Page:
Thursday, November 29, 2007

Goodbye and good riddance!

As usual, the frequency of blog posting has skidded to a virtual halt these last few weeks. And as usual, my excuse is the same, so I won't bore you all with the detail. I could not, however, allow this post election week to pass by without some mention of this momentous occassion.

I don't think there is any doubt that I am pretty satisfied with last Saturday's result. It is important to make clear, however, that my joy does not come through any great support for Rudd, but like so many, for my deep disdain of the Howard government. I also take great comfort in the knowledge that the Australian electorate is concerned about more than just their wallets, that they do in fact give a stuff about other things. I don't mean to say that economic management is not a big factor, nor am I oblivious to how important such an issue is to young families with mouths to feed, and minds to educate, and 30 years of mortgage repayments ahead of them. This, however, is not the only issue that holds importance for families, or for Australians in general, and I am most comforted to know that this has prevailed.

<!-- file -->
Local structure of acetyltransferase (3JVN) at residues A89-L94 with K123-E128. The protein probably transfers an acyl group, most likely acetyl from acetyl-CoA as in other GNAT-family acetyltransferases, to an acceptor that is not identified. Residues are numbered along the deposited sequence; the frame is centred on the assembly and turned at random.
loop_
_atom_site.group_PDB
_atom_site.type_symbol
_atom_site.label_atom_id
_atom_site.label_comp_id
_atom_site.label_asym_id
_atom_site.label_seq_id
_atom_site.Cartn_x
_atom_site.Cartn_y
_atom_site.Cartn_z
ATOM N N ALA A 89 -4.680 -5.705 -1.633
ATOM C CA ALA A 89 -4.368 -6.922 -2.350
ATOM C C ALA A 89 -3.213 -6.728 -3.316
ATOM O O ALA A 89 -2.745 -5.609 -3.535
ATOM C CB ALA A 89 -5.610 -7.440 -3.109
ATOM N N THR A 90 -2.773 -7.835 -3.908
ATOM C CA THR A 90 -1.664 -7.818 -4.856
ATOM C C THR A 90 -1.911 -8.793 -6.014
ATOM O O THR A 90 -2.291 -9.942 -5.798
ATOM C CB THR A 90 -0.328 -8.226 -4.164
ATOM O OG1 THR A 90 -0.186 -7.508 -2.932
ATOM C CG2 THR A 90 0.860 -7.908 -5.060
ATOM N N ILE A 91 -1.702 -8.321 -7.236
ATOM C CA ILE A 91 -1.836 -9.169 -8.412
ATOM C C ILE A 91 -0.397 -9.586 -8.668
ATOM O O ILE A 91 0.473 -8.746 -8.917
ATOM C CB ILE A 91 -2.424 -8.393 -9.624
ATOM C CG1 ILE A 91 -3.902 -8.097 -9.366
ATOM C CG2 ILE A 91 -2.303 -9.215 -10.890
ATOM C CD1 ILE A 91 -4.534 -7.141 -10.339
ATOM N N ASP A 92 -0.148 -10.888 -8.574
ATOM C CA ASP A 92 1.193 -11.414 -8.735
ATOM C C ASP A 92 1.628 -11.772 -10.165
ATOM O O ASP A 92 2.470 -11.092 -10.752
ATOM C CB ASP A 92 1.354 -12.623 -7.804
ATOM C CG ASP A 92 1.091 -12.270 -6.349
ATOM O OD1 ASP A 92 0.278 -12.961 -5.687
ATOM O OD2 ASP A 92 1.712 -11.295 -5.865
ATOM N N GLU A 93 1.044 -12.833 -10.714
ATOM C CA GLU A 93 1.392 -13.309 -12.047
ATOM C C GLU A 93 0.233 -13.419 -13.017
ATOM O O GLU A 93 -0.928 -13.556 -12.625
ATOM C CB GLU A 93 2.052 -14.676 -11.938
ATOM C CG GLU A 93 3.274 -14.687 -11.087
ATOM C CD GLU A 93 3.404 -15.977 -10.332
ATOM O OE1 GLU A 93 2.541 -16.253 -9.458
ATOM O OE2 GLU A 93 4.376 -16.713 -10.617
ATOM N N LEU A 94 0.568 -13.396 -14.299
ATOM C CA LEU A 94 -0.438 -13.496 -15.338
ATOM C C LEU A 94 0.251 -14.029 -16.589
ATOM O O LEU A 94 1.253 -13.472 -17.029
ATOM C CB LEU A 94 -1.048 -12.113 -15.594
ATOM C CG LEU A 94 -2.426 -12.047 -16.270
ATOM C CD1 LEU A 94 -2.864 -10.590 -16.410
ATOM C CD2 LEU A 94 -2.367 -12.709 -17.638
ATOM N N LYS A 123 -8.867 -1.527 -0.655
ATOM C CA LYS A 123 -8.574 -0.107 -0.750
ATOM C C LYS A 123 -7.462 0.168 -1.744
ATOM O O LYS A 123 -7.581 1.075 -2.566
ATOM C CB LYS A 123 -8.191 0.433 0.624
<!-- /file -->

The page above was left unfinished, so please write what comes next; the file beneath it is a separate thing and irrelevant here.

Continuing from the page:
While I fully support Rudd's promises to roll back work choices, sign Kyoto, and issue a formal apology to indigenous Australians for the stolen generation, the promise I really want to see realised is the restoration of proper parliamentary processes, and a return to ministerial responsibility. No more passing the buck down the chain to the public service, or private companies doing outsourced work on the governments behalf. Our system relies on ministerial responsibility, and ensuring proper accountability within government ranks is paramount. This, I suspect will be one of the most difficult promises to keep, particularly if the Rudd government enjoys a long stint in office like the previous government. Mistakes will inevitably happen, and ministers will be asked to take responsibility. How Rudd deals with these situations will be most interesting .. particularly if/when his own support as leader is in doubt.

I think Paul Keating summed up my feelings about Saturday's result best. When asked on ABC radio if he felt happy upon hearing of Rudd's win on Saturday, he sternly answered, " .. no, I was just so relieved that the toxicity of this government had gone".